“Sorry, I can’t come over because my family is visiting.”
“Thank you so much. These purple socks with barfing unicorns are adorable.”
I’ve done it. You’ve done it. We’ve all lied.
But dogs don’t lie. Is that why they fight?
Little White Lies
If you asked me, I’d usually say honesty is important.
But lately I’ve thought about how little white lies help smooth social interactions.
We lie to family. We lie to friends. We lie to strangers.
Sure, you might call it being sparing with the truth. Or being diplomatic.
But technically you’re lying when you say anything but the truth to avoid an argument.
And dogs don’t lie. So sometimes they have arguments.
Dogs Don’t Lie
If a dog doesn’t like something, she makes subtle (to us) signals like turning her head, licking her lips, or pulling her ears back.
When a waitress at a restaurant pushed her face toward Honey asking for kisses, that’s exactly what Honey did. Luckily we spotted our pup’s discomfort and suggested the waitress scratch Honey’s chest since she loved it so. And we told the insistent waitress that Honey only kissed people she knew well.
Actually, Honey doesn’t “kiss” or lick anyone.
We told a little white lie because the waitress “knew” that all dogs give kisses and wouldn’t be satisfied with anything less or an explanation that made sense to her.
Honey couldn’t lie so we lied for her.
And since Honey couldn’t lie, after communicating the best she could, Honey’s only remaining options for dealing with the pushy waitress would be fight or flight.
Honey was wearing a leash and didn’t have freedom of movement. If she had been on her own, she would have ducked under the table or tried to run away.
I didn’t worry that Honey would bite the waitress in the face. But if the waitress had been a dog, Honey might have started a scuffle to send a message.
If you can’t lie to prevent conflict, maybe you’re more likely to fight.
Yes, some dogs actually fight and cause each other damage.
My first two dogs, Agatha and Christie, got into a few fights with each other that resulted in torn toenails, bloody ears, and bitten tongues.
But even when dogs don’t draw blood, a scuffle between them is scary.
There’s the growling, the leaping about, and the flashing teeth. It looks like someone is really getting hurt.
When you finally manage to untangle the dogs, you usually find no damage. There’s hardly any slobber on their coats. There’s certainly no blood.
In fact, for all that drama there’s rarely any real harm done.
So maybe I’m wrong about dogs not lying.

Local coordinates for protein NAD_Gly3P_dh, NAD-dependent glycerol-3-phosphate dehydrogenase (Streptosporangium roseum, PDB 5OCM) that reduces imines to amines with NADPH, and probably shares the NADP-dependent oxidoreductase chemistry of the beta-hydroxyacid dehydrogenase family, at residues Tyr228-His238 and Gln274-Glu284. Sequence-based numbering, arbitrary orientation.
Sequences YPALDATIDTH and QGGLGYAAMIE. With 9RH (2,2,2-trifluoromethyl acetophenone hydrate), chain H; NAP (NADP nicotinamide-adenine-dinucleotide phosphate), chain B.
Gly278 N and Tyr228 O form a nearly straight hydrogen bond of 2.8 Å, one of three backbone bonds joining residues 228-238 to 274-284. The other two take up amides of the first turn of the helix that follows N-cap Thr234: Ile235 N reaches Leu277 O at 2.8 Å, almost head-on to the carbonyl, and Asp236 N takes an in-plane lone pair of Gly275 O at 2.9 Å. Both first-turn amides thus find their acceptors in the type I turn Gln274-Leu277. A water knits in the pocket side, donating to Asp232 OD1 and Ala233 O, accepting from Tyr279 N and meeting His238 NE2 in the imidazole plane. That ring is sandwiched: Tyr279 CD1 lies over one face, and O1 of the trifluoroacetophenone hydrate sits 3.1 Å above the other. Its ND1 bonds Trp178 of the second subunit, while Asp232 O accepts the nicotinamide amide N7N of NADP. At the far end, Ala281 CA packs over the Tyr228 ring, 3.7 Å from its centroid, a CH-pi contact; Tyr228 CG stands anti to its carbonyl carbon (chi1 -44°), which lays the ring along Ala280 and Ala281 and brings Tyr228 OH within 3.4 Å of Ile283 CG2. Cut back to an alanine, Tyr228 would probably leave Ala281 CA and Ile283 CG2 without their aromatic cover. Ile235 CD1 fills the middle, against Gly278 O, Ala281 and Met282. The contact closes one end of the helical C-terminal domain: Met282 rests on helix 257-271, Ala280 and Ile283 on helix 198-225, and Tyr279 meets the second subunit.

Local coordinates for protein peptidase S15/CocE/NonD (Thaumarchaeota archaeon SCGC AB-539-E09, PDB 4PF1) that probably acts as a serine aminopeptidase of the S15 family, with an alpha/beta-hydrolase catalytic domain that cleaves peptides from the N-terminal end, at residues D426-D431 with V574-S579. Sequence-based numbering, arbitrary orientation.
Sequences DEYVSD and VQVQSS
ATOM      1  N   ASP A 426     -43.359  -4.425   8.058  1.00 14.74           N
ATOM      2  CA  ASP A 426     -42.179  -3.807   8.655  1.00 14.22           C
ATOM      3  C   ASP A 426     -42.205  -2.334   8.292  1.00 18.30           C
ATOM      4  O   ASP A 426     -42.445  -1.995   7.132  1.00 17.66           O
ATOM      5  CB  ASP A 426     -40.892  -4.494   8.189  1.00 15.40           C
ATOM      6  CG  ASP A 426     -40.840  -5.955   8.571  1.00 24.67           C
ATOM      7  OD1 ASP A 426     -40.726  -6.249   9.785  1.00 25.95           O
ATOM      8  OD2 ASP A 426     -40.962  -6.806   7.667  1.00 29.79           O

Maybe dogs are “lying” when they “fight.”
Do Dogs Lie After All?
You’ve probably had it happen to you. I know it’s happened to me many times.
You’re walking your dog. Suddenly, out of nowhere, a strange dog, off leash, comes running up and gets in your (leashed) dog’s face.
In the distance is a clueless dog walker yelling, “Molly, Molly, come here.” And when that doesn’t work, yells to you, “Don’t worry. Mollie is really friendly.”
In a matter of seconds, your dog shares every signal that he’s uncomfortable with being confronted by this rude dog. The ears go back, his back stiffens.
If the strange dog doesn’t listen to the direct warning, your dog may start to bark, pull toward “Mollie,” and start making like he wants to fight.
Is your dog really a fighter?
Maybe. But more likely he’s lying.
He’s trying to sound loud and look scary in hopes of scaring that rude dog away. Or at least scaring his person so he’ll take responsibility for the dog he has lost control over.
So do dogs lie? And if so, when do they lie?
Dogs don’t lie about loving you (like some petulant high school boyfriend who would rather die than admit you’re important to him).
Dogs don’t lie about feeling uncomfortable.
But maybe all that reactive barking on the end of a leash or a kerfuffle with another dog is all a lie.
You tell your Aunt Mildred her oyster and grape jelly casserole is delicious but you just had a big meal.
Your dog pretends to be big and fierce at the end of his leash.
You avoid hurting your aunt’s feelings while avoiding as much oyster and jelly casserole as possible. Your dog looks all tough and scary instead of using his sharp teeth and powerful strength to do real damage to another dog.
Maybe we’re not so different after all.
Your Turn: Do you believe dogs lie? And if so, do they lie, like humans, to prevent major conflict?